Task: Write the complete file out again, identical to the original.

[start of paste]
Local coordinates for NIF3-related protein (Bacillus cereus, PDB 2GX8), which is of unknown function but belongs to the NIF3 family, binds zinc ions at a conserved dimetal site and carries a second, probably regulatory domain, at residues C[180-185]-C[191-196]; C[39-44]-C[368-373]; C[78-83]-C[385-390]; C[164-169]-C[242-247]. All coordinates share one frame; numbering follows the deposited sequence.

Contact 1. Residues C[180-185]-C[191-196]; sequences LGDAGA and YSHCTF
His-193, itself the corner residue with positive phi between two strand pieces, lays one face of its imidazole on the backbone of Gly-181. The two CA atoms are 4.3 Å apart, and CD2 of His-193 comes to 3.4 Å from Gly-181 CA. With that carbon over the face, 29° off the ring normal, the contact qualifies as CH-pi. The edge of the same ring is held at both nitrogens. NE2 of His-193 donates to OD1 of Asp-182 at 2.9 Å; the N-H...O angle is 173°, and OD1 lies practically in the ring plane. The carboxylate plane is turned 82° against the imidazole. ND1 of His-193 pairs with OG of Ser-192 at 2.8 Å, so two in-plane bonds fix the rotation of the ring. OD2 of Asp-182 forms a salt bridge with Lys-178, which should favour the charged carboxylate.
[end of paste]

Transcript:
Local coordinates for NIF3-related protein (Bacillus cereus, PDB 2GX8), which is of unknown function but belongs to the NIF3 family, binds zinc ions at a conserved dimetal site and carries a second, probably regulatory domain, at residues C[180-185]-C[191-196]; C[39-44]-C[368-373]; C[78-83]-C[385-390]; C[164-169]-C[242-247]. All coordinates share one frame; numbering follows the deposited sequence.

Contact 1. Residues C[180-185]-C[191-196]; sequences LGDAGA and YSHCTF
His-193, itself the corner residue with positive phi between two strand pieces, lays one face of its imidazole on the backbone of Gly-181. The two CA atoms are 4.3 Å apart, and CD2 of His-193 comes to 3.4 Å from Gly-181 CA. With that carbon over the face, 29° off the ring normal, the contact qualifies as CH-pi. The edge of the same ring is held at both nitrogens. NE2 of His-193 donates to OD1 of Asp-182 at 2.9 Å; the N-H...O angle is 173°, and OD1 lies practically in the ring plane. The carboxylate plane is turned 82° against the imidazole. ND1 of His-193 pairs with OG of Ser-192 at 2.8 Å, so two in-plane bonds fix the rotation of the ring. OD2 of Asp-182 forms a salt bridge with Lys-178, which should favour the charged carboxylate.